EDINBURGH council bosses have been slated for “treating motorists like a cash cow” after voting to bring in Sunday parking charges.
At present parking in the capital is free on Sundays – bringing hundreds of shoppers, sightseers and daytrippers to the streets of the city.
But at a meeting on Tuesday Edinburgh bosses decided to begin charging nearly £20 a day for the privilege.
The move has attracted harsh criticism from religious groups and business leaders alike – who fear the steep costs may put people off travelling to town.
Others have pointed out that Edinburgh Council have introduced the charges after a year when they have run a £17.4m profit on parking – bigger than any other council in Scotland.
The decision yesterday set in stone specific plans to charge between 12.30pm and 6.00pm in the central zones beginning in 2018.
Some areas of the city centre cost £3.60 an hour to park – meaning that drivers will be expected to fork out £19.80 for the five and a half hours of parking.
Gordon Henderson – of the Federation of Small Businesses (FSB) – said the organisation had campaigned against the move, but “the fight is lost now”.
He added: “Small businesses are disproportionately affected by changes like this that might cause a change in footfall.
“If there is lower footfall small businesses might not open on Sundays anymore.”
A spokesman for the AA echoed fears that the new plans could put people off by the new charges, but said “the proof will be in the pudding”.
Speaking about the council, he said: “They have got a bit of a track record for trying to milk the driver.
He went on: ”The other issues is if you’re a more vulnerable road user – you’re elderly, infirm, pregnant or you’ve got small children – this particular parking measure will penalise you.
“You may not be the kind of person who can take a park and ride bus in.”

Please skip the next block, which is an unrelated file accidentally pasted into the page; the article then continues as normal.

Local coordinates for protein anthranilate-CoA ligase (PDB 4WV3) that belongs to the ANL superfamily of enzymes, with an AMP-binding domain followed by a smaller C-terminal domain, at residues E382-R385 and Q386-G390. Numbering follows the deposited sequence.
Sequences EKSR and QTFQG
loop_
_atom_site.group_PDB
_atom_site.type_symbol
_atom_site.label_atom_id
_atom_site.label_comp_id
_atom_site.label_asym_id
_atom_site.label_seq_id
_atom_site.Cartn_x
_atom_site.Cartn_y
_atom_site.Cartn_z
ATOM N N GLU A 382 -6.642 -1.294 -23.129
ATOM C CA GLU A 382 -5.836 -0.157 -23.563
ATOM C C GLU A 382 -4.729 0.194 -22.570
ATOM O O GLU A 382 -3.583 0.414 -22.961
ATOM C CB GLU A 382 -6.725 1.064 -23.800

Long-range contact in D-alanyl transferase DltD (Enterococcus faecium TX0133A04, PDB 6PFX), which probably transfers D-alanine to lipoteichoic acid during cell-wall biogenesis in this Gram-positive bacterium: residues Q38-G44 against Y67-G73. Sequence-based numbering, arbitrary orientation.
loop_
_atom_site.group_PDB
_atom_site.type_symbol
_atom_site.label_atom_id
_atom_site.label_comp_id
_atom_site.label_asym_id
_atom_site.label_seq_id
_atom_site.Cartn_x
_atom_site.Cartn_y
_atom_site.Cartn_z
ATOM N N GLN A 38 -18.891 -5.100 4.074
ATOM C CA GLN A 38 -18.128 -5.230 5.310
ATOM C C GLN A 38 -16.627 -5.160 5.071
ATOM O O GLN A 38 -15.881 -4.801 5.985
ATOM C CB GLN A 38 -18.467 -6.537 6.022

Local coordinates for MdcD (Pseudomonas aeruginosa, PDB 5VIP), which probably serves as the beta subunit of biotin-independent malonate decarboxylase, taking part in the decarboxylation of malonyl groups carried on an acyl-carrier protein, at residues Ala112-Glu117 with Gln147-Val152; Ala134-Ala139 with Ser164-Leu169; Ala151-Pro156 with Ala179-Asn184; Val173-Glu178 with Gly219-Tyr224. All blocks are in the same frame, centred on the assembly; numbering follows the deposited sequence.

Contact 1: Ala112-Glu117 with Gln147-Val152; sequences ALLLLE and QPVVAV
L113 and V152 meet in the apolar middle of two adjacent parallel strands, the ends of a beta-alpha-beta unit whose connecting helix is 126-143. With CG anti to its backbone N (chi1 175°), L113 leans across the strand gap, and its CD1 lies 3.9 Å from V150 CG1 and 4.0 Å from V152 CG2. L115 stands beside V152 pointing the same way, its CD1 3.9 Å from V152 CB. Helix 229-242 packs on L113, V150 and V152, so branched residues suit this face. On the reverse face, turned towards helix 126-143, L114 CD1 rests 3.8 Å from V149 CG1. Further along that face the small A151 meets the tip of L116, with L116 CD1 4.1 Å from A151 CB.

In the past week church leaders have also said the new charges could see the “life knocked out” of their congregations.
On Thursday Rev George Whyte, clerk to the Church of Scotland’s Edinburgh presbytery, said: “Our congregations see a bleak future for themselves if this goes ahead.
“Churches will close and what they do will be lost.”
Conservative councillor Nick Cook described the new charges as a “misguided” exercise in profiteering, “treating motorists as a cash cow”.
He said: “I think they’re bad for churches, bad for business and bad for Edinburgh.”
He pointed out that 80% of the public had opposed the plans, and said their introduction sets a dangerous precedent.
He explained: “The desire in the long term for both Labour and the SNP is to have the full day charges.”
Members of the public also seemed less-than-keen on the scheme.
Reacting to the news online Jenny Cheung said: “Looks like no family Sundays for us in Edinburgh city centre. Oh well – we will just spend our money elsewhere.”
Keith Gunn added: “Don’t buy the faux green agenda, just ban cars then.”
Announcing the move transport convener, Councillor Lesley Hinds, said the new charges would “reduce disruption”.
She said: “Not only will this make parking easier for residents and visitors by increasing parking turnover, but we hope in turn it will encourage more people to choose public transport or active travel over the car by creating safer, more free-flowing roads.”